Lincoln College

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Lincoln College, situated in the stunning cathedral city, is part of the Lincoln College Group, which also has sites in Gainsborough and Newark-on-Trent. It developed from the Lincoln School of Science and Art, which opened its doors for the first time in 1886.

Purpose-built engineering workshops were added to the original headquarters, now known as Gibney Building, seven years later. At the turn of the century, the School of Science and Art was passed on to the City Corporation, and rebranded as the City of Lincoln Municipal Technical School.

A piece of history was carved out in 1910, when the school started providing some of the UK’s first part-time classes for engineering apprentices. Programmes included Mathematics, Drawing, Engineering, and Mechanics. Apprentices were able to participate one day a week without suffering a salary deduction, and in some cases employers paid apprentices’ fees.

The school carried on throughout the First World War, and ran training classes for munition workers, training more than 400 women from Lincoln companies. Sadly, 70 people with links to the school died in the conflict.

In 1928, Lincoln Municipal Technical School emerged as three entities – the Lincoln Technical College, the City School, and Lincoln School of Art. Four years on, Lincoln Technical College switched to its own premises on Cathedral Street. The increase in student numbers in the 1930s was such that a two-story extension was completed on the Cathedral Street building.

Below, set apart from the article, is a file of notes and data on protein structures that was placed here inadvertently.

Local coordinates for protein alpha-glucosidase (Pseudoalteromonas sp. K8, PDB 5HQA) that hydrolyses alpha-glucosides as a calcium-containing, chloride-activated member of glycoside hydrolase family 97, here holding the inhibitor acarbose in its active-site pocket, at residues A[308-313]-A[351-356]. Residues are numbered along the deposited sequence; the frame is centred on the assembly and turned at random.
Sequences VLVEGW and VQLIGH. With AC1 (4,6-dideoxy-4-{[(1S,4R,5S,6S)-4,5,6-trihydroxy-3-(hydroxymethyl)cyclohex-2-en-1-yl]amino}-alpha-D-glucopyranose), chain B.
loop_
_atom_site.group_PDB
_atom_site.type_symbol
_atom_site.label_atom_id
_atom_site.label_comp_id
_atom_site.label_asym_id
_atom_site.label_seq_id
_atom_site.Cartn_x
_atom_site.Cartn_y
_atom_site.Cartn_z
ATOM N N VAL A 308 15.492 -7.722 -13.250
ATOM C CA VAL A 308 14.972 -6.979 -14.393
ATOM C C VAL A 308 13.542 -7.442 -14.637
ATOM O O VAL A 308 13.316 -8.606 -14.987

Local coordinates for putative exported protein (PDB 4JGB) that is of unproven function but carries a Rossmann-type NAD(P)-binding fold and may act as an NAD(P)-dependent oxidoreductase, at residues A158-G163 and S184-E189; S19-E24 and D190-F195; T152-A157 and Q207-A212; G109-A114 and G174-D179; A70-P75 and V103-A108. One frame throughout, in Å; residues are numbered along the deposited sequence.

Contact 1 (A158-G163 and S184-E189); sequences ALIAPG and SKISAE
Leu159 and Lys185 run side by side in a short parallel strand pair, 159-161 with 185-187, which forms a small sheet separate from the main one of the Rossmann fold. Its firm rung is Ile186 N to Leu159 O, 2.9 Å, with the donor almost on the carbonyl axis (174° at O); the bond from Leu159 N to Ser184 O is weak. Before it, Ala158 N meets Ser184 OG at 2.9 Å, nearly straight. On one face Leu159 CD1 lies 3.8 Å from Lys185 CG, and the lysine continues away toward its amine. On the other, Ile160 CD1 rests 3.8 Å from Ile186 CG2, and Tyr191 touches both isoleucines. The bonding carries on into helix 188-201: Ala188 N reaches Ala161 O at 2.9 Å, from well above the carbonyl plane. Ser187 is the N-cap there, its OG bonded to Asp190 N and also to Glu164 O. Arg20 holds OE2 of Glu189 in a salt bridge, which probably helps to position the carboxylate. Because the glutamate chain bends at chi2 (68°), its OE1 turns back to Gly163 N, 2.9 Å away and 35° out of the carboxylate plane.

The growing demand eventually led to the £194,000 Abbey Building, as it is now known, being built in 1961. Made up of five floors, it provided much-needed room for studies, along with social areas for students. A fresh name change came in 1967, evolving into the Lincoln College of Technology. Two new buildings, Monks and Deans, were unveiled on the site of an old cattle market in 1978, at a cost of £800,000.

Lincoln Accommodation

Lincoln, Louth & Gainsborough Colleges teamed up in 1987, when Lincoln College of Technology become North Lincolnshire College.

The final name change came in 2002, when North Lincolnshire College transformed into Lincoln College, accompanied by a new logo. In 2004 the Abbey Building reopened after two years of work on a £5 million refurbishment, paving the way for state-of-the-art science facilities and classrooms. Three years later, the college’s merger with Newark & Sherwood College was confirmed, with Newark being renamed Newark College and joining Lincoln and Gainsborough in the Group.

And Lincoln College was on cloud nine in 2016 when it launched a new Career College in Air & Defence, with the support of The Royal Air Force. Talk about aiming high!

The following year, the college achieved a 100% A-Level pass rate for the first time in its history. Mathematics and English students achieved 18 A* and A grades, exceeding expectations prior to the exams.

Notable college alumni have made a big splash in their respective fields. They include The Gadget Show host Jason Bradbury, Labour MP Tony Worthington, and Sir Denis Follows, the former Chairman of the British Olympic Association.